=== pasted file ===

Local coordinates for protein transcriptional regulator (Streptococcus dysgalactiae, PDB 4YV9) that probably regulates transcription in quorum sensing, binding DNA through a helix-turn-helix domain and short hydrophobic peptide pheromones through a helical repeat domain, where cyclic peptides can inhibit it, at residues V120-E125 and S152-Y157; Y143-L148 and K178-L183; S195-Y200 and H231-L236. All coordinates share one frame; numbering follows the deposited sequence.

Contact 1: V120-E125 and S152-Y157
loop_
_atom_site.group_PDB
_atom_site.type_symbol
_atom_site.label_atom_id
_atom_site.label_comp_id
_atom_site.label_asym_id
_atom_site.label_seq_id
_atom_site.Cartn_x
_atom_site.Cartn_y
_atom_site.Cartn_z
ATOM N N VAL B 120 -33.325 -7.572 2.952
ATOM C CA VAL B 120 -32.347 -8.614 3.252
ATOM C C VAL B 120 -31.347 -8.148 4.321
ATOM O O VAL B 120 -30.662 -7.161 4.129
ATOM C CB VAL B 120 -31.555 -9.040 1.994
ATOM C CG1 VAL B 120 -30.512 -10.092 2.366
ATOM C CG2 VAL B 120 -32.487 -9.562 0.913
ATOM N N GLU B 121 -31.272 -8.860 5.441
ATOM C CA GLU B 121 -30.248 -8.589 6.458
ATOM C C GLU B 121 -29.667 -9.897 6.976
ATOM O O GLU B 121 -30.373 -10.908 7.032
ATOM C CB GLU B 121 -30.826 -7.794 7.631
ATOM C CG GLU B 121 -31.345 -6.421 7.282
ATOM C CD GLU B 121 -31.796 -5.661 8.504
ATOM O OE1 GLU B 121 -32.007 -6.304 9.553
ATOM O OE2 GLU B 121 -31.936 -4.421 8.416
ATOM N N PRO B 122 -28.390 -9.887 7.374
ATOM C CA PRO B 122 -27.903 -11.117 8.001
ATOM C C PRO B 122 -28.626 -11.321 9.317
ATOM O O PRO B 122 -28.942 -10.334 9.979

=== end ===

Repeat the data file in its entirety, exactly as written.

Local coordinates for protein transcriptional regulator (Streptococcus dysgalactiae, PDB 4YV9) that probably regulates transcription in quorum sensing, binding DNA through a helix-turn-helix domain and short hydrophobic peptide pheromones through a helical repeat domain, where cyclic peptides can inhibit it, at residues V120-E125 and S152-Y157; Y143-L148 and K178-L183; S195-Y200 and H231-L236. All coordinates share one frame; numbering follows the deposited sequence.

Contact 1: V120-E125 and S152-Y157
loop_
_atom_site.group_PDB
_atom_site.type_symbol
_atom_site.label_atom_id
_atom_site.label_comp_id
_atom_site.label_asym_id
_atom_site.label_seq_id
_atom_site.Cartn_x
_atom_site.Cartn_y
_atom_site.Cartn_z
ATOM N N VAL B 120 -33.325 -7.572 2.952
ATOM C CA VAL B 120 -32.347 -8.614 3.252
ATOM C C VAL B 120 -31.347 -8.148 4.321
ATOM O O VAL B 120 -30.662 -7.161 4.129
ATOM C CB VAL B 120 -31.555 -9.040 1.994
ATOM C CG1 VAL B 120 -30.512 -10.092 2.366
ATOM C CG2 VAL B 120 -32.487 -9.562 0.913
ATOM N N GLU B 121 -31.272 -8.860 5.441
ATOM C CA GLU B 121 -30.248 -8.589 6.458
ATOM C C GLU B 121 -29.667 -9.897 6.976
ATOM O O GLU B 121 -30.373 -10.908 7.032
ATOM C CB GLU B 121 -30.826 -7.794 7.631
ATOM C CG GLU B 121 -31.345 -6.421 7.282
ATOM C CD GLU B 121 -31.796 -5.661 8.504
ATOM O OE1 GLU B 121 -32.007 -6.304 9.553
ATOM O OE2 GLU B 121 -31.936 -4.421 8.416
ATOM N N PRO B 122 -28.390 -9.887 7.374
ATOM C CA PRO B 122 -27.903 -11.117 8.001
ATOM C C PRO B 122 -28.626 -11.321 9.317
ATOM O O PRO B 122 -28.942 -10.334 9.979